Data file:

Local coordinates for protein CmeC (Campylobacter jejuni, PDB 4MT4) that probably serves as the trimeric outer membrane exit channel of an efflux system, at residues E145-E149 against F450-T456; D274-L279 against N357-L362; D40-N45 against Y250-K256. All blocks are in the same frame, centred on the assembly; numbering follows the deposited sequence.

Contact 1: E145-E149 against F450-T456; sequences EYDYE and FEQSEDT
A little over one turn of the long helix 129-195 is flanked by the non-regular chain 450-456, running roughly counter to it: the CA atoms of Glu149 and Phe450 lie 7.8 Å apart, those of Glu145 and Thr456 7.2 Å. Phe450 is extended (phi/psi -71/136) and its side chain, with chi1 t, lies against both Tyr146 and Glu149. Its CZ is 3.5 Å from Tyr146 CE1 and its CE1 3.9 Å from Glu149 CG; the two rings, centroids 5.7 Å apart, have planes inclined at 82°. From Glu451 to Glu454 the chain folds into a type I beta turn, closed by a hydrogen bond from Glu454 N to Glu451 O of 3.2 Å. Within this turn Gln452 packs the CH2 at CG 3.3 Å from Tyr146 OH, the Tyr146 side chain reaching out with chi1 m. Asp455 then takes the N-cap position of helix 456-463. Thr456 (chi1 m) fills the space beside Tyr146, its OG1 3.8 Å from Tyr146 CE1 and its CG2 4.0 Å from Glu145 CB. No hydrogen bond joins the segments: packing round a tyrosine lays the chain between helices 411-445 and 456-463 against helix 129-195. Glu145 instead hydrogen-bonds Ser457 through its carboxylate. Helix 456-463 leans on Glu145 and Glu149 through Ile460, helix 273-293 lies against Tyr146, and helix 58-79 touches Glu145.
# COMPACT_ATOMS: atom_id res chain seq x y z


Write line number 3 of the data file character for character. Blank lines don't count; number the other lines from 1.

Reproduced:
A little over one turn of the long helix 129-195 is flanked by the non-regular chain 450-456, running roughly counter to it: the CA atoms of Glu149 and Phe450 lie 7.8 Å apart, those of Glu145 and Thr456 7.2 Å. Phe450 is extended (phi/psi -71/136) and its side chain, with chi1 t, lies against both Tyr146 and Glu149. Its CZ is 3.5 Å from Tyr146 CE1 and its CE1 3.9 Å from Glu149 CG; the two rings, centroids 5.7 Å apart, have planes inclined at 82°. From Glu451 to Glu454 the chain folds into a type I beta turn, closed by a hydrogen bond from Glu454 N to Glu451 O of 3.2 Å. Within this turn Gln452 packs the CH2 at CG 3.3 Å from Tyr146 OH, the Tyr146 side chain reaching out with chi1 m. Asp455 then takes the N-cap position of helix 456-463. Thr456 (chi1 m) fills the space beside Tyr146, its OG1 3.8 Å from Tyr146 CE1 and its CG2 4.0 Å from Glu145 CB. No hydrogen bond joins the segments: packing round a tyrosine lays the chain between helices 411-445 and 456-463 against helix 129-195. Glu145 instead hydrogen-bonds Ser457 through its carboxylate. Helix 456-463 leans on Glu145 and Glu149 through Ile460, helix 273-293 lies against Tyr146, and helix 58-79 touches Glu145.